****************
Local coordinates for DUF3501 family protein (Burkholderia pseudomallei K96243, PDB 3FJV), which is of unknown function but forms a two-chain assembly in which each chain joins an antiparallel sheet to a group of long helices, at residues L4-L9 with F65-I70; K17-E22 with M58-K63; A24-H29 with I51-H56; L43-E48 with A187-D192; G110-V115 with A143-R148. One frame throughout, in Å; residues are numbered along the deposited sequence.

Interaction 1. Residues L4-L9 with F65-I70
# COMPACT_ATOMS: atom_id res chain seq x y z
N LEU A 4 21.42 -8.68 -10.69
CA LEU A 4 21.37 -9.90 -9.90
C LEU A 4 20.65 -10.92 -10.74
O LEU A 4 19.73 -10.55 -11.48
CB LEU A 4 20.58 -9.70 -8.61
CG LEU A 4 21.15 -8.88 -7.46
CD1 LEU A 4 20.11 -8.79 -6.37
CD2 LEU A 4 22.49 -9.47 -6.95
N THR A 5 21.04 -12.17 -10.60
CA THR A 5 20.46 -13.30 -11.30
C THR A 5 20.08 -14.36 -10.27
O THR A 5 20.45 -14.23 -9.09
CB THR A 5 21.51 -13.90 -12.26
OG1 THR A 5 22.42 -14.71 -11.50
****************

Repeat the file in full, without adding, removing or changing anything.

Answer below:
Local coordinates for DUF3501 family protein (Burkholderia pseudomallei K96243, PDB 3FJV), which is of unknown function but forms a two-chain assembly in which each chain joins an antiparallel sheet to a group of long helices, at residues L4-L9 with F65-I70; K17-E22 with M58-K63; A24-H29 with I51-H56; L43-E48 with A187-D192; G110-V115 with A143-R148. One frame throughout, in Å; residues are numbered along the deposited sequence.

Interaction 1. Residues L4-L9 with F65-I70
# COMPACT_ATOMS: atom_id res chain seq x y z
N LEU A 4 21.42 -8.68 -10.69
CA LEU A 4 21.37 -9.90 -9.90
C LEU A 4 20.65 -10.92 -10.74
O LEU A 4 19.73 -10.55 -11.48
CB LEU A 4 20.58 -9.70 -8.61
CG LEU A 4 21.15 -8.88 -7.46
CD1 LEU A 4 20.11 -8.79 -6.37
CD2 LEU A 4 22.49 -9.47 -6.95
N THR A 5 21.04 -12.17 -10.60
CA THR A 5 20.46 -13.30 -11.30
C THR A 5 20.08 -14.36 -10.27
O THR A 5 20.45 -14.23 -9.09
CB THR A 5 21.51 -13.90 -12.26
OG1 THR A 5 22.42 -14.71 -11.50